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Tax justice campaign win

Sep 12

Written by:
12/09/2016 13:46  RssIcon

New bill calls for more transparency 


Last Monday, tax transparency in the UK took a huge step forward.

Caroline Flint MP succeeded in getting an amendment to the Finance Bill which will allow the Treasury to introduce public country-by-country reporting (CBCR). The amendment had strong cross-party backing, showing that ending corporate tax avoidance is supported by politicians from across the political spectrum.

 

Why does this matter?

CBCR helps us to know where companies are operating, and what they’re doing in those places. More specifically, it means we can see where they’re actually trading and making profits, where they’re ‘booking’ those profits (i.e. registering them with authorities), and how their taxes look in relation to this.

It’s crucial for tackling aggressive tax avoidance: it brings to light ‘arrangements’ which avoid paying taxes on profits in some places in order to pay them elsewhere where the tax rates are lower.

The Fair Tax Mark, a campaigning accreditation co-operative set up by Ethical Consumer, was a key player in getting this legislation through parliament.

 

Fait Tax Mark SSE


Fair Tax Mark accredited businesses are ahead of the curve again.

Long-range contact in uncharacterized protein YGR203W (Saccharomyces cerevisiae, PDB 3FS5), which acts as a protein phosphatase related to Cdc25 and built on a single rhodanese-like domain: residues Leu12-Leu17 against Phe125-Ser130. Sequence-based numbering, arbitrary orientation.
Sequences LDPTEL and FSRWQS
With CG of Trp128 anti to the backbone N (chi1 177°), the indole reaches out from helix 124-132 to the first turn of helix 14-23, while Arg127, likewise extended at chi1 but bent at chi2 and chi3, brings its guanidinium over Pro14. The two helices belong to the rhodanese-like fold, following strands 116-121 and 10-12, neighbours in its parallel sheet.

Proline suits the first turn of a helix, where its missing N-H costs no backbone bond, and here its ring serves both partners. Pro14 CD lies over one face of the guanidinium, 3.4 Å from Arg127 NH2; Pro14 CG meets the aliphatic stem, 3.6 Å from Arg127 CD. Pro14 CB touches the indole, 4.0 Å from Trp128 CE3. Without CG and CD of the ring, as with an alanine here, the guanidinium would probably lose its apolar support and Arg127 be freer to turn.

Our accredited businesses which operate in more than one country are already publishing CBCR, showing that they’re ahead of the curve on tax transparency. They supported another attempt to get this into law back in December, and on Monday, Flint name-checked two of our businesses as leaders on this important issue - SSE and Lush Cosmetics.

Flint said, “I am very grateful to the 66 MPs from across the political spectrum who put their names to Amendment 145 and to the eight parliamentary parties that backed it. Without their support, we would not have been able to put such a compelling case to the Minister."

“I also received a great deal of support from NGOs including Christian Aid, ActionAid, Oxfam, Save the Children, CAFOD and the ONE Campaign. I hope that this measure can represent a small yet significant step forward in their campaigns for tax justice across the developing world. 

My thanks too to Tax Justice Network, the business-led Fair Tax Mark, and tax experts Richard Murphy and Jolyon Maugham QC, whose knowledge and expertise have been such a key part of this campaign."

“I am delighted that the Treasury recognised and responded to a common-sense measure with such widespread support. We have successfully moved the debate around PCBCR to not if, but when.”


Emily Kenway of the Fair Tax Mark said:

"We’re proud to support this amendment and hope it’s the start of a new era of corporate tax transparency – but there’s still a long way to go. It allows the Treasury to introduce public CBCR, but it does not mandate it, so time will tell whether we actually see it come into force. In the meantime, smart businesses will be getting their houses in order… and we might suggest gaining a Fair Tax Mark is a pretty good way of doing so."

 

For more on tax see our tax justice campaign pages


 

 

 

 


 

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